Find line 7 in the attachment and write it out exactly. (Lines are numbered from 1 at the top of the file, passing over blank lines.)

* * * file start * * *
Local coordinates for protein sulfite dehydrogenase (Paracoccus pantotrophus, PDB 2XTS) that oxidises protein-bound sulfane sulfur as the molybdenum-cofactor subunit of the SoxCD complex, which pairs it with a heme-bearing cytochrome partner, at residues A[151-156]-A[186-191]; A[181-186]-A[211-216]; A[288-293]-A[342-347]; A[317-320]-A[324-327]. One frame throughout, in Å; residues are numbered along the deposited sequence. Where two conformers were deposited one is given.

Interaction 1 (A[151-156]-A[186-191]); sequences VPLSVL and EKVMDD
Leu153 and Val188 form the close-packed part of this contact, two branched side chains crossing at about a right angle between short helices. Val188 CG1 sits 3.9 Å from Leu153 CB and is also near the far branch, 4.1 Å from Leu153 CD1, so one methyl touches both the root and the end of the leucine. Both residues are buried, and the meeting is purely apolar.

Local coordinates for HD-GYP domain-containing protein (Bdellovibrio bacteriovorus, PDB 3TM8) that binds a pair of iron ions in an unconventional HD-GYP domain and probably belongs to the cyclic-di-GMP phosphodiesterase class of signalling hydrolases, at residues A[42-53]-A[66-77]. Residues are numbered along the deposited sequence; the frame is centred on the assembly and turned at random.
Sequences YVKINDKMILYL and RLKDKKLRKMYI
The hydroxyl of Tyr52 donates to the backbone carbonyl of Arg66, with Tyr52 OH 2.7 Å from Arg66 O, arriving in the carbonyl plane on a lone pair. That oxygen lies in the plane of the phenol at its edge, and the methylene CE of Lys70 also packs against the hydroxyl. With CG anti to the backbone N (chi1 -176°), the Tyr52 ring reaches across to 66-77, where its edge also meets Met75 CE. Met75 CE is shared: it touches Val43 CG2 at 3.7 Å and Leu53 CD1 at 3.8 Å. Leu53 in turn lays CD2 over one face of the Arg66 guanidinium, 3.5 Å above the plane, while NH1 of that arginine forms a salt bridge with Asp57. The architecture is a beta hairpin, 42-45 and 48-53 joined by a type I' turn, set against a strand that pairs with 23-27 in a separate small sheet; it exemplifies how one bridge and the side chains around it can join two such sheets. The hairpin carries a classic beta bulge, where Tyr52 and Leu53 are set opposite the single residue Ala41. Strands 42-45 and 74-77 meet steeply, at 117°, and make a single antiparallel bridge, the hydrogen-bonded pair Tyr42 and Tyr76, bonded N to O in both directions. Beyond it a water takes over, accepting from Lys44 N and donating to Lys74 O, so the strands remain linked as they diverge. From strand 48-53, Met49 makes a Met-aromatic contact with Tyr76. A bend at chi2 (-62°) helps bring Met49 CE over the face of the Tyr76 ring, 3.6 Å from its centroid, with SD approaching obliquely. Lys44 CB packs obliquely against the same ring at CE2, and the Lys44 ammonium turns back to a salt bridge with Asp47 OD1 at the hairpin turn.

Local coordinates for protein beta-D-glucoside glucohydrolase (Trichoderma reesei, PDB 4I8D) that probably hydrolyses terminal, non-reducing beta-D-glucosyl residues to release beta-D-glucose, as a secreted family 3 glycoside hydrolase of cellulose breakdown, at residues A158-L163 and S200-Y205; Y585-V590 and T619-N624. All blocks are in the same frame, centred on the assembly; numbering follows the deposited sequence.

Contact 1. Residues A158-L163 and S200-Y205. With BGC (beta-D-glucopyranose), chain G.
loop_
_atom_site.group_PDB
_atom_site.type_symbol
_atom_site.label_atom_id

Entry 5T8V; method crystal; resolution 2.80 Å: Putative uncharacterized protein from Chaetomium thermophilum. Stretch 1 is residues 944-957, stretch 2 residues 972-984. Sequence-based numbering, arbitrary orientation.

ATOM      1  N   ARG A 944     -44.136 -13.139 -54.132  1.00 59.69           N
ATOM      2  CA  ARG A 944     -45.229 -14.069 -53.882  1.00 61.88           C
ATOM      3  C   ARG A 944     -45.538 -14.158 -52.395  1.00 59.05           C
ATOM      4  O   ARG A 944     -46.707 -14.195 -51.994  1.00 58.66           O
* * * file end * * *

Local coordinates for protein beta-D-glucoside glucohydrolase (Trichoderma reesei, PDB 4I8D) that probably hydrolyses terminal, non-reducing beta-D-glucosyl residues to release beta-D-glucose, as a secreted family 3 glycoside hydrolase of cellulose breakdown, at residues A158-L163 and S200-Y205; Y585-V590 and T619-N624. All blocks are in the same frame, centred on the assembly; numbering follows the deposited sequence.